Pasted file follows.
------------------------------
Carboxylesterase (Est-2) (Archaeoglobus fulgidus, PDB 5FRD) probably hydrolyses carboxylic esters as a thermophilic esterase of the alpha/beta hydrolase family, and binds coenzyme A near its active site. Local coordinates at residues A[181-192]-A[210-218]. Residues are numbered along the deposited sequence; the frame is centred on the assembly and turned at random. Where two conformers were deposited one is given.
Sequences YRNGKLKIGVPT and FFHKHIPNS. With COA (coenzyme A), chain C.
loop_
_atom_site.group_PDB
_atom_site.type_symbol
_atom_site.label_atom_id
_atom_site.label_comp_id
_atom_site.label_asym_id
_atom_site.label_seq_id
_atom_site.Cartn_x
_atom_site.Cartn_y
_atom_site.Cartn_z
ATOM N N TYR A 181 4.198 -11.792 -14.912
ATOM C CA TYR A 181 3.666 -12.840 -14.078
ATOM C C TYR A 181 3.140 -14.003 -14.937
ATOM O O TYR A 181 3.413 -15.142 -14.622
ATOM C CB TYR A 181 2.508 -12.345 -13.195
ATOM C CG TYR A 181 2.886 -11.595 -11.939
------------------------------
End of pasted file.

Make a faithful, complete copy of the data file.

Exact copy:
Carboxylesterase (Est-2) (Archaeoglobus fulgidus, PDB 5FRD) probably hydrolyses carboxylic esters as a thermophilic esterase of the alpha/beta hydrolase family, and binds coenzyme A near its active site. Local coordinates at residues A[181-192]-A[210-218]. Residues are numbered along the deposited sequence; the frame is centred on the assembly and turned at random. Where two conformers were deposited one is given.
Sequences YRNGKLKIGVPT and FFHKHIPNS. With COA (coenzyme A), chain C.
loop_
_atom_site.group_PDB
_atom_site.type_symbol
_atom_site.label_atom_id
_atom_site.label_comp_id
_atom_site.label_asym_id
_atom_site.label_seq_id
_atom_site.Cartn_x
_atom_site.Cartn_y
_atom_site.Cartn_z
ATOM N N TYR A 181 4.198 -11.792 -14.912
ATOM C CA TYR A 181 3.666 -12.840 -14.078
ATOM C C TYR A 181 3.140 -14.003 -14.937
ATOM O O TYR A 181 3.413 -15.142 -14.622
ATOM C CB TYR A 181 2.508 -12.345 -13.195
ATOM C CG TYR A 181 2.886 -11.595 -11.939